Certain pinks and certain intensive blues are often very hard to get 'right' onscreen compared to the printed image. Your pink might fall into that range.
     
  3. Makosuke thread starter macrumors 603

    Joined:
    Aug 15, 2001
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    The Cool Part of CA, USA
    #3
    Thanks for the suggestions. I did some follow-up testing based on them, and neither panned out, unfortunately:

    A) I'm aware of inks (and apparently detergents--hence the "Whiter than white" tagline) that convert non-visible light into the visible spectrum. I'm not seeing how this would be any different than viewing the same image with the naked eye under lights that don't put out any UV--which to the best of my knowledge the CFLs I'm using don't--but even so I did test.

    The booklet in question (and a similar-color pen) looked normal when illuminated by the scanner's light in an otherwise dark room, both to the naked eye and my camera. Similarly, the pink in question photographs just fine, under artificial light, with my camera as well as the built-in iMac iSight. It looks a little peaked with the 4-year-old iSight in my MBP, but then so does everything, and it's still much better than the scanner output.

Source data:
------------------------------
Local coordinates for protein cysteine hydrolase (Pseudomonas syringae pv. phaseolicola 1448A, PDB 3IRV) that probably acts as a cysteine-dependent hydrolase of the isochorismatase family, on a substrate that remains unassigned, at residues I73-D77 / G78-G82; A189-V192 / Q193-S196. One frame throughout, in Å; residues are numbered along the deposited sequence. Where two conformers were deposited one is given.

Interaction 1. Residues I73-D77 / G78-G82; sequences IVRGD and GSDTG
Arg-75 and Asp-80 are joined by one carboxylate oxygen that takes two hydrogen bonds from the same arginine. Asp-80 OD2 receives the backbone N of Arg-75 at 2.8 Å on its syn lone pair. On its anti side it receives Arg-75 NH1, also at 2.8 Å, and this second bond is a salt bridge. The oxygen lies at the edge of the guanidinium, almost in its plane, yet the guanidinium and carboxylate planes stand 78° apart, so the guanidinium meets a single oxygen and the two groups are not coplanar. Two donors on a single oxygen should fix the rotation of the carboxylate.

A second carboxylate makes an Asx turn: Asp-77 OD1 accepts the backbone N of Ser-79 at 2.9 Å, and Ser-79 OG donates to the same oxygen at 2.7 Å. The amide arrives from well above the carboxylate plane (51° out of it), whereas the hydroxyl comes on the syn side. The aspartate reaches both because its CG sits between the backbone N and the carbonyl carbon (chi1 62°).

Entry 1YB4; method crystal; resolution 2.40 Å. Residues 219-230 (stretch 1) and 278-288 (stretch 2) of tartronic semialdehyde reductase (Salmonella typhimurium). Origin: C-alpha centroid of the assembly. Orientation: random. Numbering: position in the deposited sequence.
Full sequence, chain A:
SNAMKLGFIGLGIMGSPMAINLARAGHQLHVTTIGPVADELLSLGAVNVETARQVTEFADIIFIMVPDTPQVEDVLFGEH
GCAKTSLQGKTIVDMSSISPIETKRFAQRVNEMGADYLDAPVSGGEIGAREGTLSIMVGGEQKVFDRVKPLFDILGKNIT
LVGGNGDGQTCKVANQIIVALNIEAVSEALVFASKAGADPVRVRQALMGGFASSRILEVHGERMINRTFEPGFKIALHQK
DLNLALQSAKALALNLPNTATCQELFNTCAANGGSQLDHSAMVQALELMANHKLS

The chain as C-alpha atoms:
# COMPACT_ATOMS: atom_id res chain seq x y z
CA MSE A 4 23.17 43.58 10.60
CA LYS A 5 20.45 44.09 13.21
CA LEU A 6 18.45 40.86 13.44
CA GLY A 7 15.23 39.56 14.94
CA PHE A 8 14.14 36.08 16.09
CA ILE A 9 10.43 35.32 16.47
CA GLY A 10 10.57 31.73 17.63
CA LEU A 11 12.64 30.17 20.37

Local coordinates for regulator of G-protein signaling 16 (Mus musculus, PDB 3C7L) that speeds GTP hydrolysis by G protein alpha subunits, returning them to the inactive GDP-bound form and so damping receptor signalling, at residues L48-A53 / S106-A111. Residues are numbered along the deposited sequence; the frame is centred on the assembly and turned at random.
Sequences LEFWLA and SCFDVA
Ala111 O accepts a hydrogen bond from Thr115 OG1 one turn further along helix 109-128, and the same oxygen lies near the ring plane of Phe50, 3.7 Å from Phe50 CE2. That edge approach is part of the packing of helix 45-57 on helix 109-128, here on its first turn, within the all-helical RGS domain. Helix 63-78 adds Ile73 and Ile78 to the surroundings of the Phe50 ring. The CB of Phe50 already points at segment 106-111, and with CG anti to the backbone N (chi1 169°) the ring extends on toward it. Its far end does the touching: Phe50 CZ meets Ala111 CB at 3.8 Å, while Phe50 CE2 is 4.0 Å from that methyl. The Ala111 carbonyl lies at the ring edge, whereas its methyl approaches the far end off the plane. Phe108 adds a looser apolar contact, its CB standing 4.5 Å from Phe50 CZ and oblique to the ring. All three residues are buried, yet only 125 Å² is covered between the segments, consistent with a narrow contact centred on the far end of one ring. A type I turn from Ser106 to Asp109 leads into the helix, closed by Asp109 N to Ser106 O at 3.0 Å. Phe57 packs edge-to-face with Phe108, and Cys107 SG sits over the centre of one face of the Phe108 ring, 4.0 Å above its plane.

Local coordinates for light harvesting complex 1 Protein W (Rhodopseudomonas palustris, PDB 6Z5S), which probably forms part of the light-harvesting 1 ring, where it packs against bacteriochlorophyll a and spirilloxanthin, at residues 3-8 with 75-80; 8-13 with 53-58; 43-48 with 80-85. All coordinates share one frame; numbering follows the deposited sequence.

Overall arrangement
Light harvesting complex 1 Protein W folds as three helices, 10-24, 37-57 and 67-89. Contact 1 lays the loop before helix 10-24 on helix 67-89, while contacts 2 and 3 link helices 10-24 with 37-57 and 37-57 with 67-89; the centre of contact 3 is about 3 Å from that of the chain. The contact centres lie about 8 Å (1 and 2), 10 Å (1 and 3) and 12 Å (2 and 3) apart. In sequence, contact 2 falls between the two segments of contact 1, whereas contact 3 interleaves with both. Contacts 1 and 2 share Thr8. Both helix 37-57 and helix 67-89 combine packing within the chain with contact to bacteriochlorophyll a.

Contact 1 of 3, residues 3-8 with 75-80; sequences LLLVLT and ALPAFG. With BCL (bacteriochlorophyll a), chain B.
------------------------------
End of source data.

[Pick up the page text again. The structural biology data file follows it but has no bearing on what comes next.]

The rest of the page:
B) Also something I'd thought of, but again the iMac's IPS screen is quite capable of displaying the same color in the pictures from my camera, as is my 17" MPB's screen as well as the camera's built-in screen and EVF. I can also reproduce it effectively enough in Photoshop with some work. So it's definitely not an inability of the monitor to reproduce the color.


    Which leaves me back at the scanner. Based on other colors in the images with this particular hot pink, it appears to be confusing the scanner's built-in color management, causing it to turn red levels WAY down. What's odd is that it seems to do this even if I tell it not to do any automatic adjustment...
     
  4. Dreamail macrumors 6502

    Joined:
    Jun 17, 2003
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    Beyond
    #4
    Thanks for doing the tests!

    I still wonder whether it is a light frequency that the LED scanner elements don't see.

    Or the opposite, as it is drawing so much more light intensity into the visible light spectrum perhaps some built-in gain control reduces intensity to not have it overexposed.


    I wonder if this is related:
    I usually have this behavior (way too dark colors) when trying to scan silver or gold foil text. Those usually come out black even though you would assume them to reflect all the light the scanner hits them with - i.e. they should scan almost white.